I’ve also asked God to forgive me and to mend her whole in those places I unintentionally caused damage. It’s part of the process.
So, if you are the mom of a young daughter, please learn from me. Celebrate the gift God gave you. Give her the gift of balance every day.
If your daughter is grown and you failed the balance lesson with me, ask her to forgive you. Then take her out for ice cream or join a Zumba class with her. There is balance in both. Don’t miss it!
My heart just swelled.
Hi, mam. You’re such a good mother and you’re blessed with such beautiful daughter. I wish you all the best things in life.
Have a blessed day. 🙂
JoAnne Hancock said:
Thank you Mel. I have an incredible daughter. She makes my job so rewarding!
LikeLiked by 1 person
I’m happy for you, mam Jo. 🙂
Have a very fulfilled life. 🙂
I inserted my name in place of your name, then inserted my son’s name in place of Abi’s, and finally inserted my own well-meaning intentions and, bingo, it was my own child-rearing regrets. I had shoved both myself and my son into molds I believed were right, beneficial, and certainly Godly. So often I marvel at what a fine young man he has become in spite of my insistence on a perfect child. I have a small poster with bullet points on my closet door from a sermon given by Charles Stanley on raising your children. My son, home on leave from the Navy, added at the bottom, “obey all requests from children”, and on days when I feel myself entering a time of reflecting and regretting, I look at this and laugh. No, we can’t change the past, but we can fill the present with hugs, texts, face time, sharing, caring, dreaming, and praying. The devil takes delight when we won’t forgive ourselves; we are so certain that “our sin” is that lone sin that can’t be forgiven, a daily penance to pay. We hold ourselves to a different standard, and rob ourselves of the joy forgiveness brings. Thank you, Jo, for challenging me to be the person God wants me to be.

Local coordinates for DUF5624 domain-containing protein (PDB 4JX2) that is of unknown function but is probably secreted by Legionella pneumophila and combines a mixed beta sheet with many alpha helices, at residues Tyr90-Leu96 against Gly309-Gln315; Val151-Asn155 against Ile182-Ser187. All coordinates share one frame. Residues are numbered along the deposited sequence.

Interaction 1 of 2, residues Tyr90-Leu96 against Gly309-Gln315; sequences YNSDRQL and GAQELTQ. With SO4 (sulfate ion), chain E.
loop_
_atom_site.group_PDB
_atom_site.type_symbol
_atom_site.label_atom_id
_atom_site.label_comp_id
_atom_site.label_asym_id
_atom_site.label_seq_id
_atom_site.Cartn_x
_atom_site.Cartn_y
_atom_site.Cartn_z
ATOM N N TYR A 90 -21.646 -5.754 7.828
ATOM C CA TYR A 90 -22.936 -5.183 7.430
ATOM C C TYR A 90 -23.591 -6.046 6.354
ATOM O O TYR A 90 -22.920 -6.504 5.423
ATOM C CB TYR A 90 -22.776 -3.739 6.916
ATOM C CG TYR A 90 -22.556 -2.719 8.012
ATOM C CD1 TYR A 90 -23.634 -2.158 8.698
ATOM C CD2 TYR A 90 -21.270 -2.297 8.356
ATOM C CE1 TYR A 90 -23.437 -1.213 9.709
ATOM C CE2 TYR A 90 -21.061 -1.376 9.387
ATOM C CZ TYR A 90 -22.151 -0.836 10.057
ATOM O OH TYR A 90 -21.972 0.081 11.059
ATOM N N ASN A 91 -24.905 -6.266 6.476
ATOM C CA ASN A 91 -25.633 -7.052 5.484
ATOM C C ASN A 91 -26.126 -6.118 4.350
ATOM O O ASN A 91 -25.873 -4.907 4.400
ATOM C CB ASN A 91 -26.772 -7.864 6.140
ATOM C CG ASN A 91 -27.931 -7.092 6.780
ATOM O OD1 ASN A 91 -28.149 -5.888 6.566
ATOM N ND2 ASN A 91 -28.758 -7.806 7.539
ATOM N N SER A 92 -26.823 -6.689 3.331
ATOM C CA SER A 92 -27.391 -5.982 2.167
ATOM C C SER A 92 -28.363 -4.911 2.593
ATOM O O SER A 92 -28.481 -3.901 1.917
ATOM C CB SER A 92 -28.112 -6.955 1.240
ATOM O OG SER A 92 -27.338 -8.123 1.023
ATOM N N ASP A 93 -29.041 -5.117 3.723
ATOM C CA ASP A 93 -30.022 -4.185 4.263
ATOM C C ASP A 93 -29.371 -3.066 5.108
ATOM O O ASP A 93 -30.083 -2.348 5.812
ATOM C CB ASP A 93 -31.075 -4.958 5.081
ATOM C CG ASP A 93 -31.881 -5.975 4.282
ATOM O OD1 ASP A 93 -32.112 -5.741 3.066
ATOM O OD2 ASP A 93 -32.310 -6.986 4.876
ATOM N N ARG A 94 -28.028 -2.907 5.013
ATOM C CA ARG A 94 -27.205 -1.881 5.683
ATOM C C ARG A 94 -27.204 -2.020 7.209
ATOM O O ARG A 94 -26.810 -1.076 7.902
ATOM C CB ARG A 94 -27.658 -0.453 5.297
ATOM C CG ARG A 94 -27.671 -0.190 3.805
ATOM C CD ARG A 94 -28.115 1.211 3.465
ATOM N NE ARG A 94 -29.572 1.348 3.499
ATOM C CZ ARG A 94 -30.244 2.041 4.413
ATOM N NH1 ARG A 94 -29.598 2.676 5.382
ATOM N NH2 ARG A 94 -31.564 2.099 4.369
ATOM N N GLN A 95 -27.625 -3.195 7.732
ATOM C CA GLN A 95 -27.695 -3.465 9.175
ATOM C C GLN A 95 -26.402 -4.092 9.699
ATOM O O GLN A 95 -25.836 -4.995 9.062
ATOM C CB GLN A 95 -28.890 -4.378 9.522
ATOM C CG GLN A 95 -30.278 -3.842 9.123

LikeLiked by 1 person
Jenny Merrilees said:
I love you both dearly and you are one of the best moms I know. Abi is the most balaned, grounded, centered young woman I know! You did well, momma! No one is perfect and sometimes we learn best when we make or see mistakes. Protection is a strong instinct. 😊 Jesus loved Mary and Martha!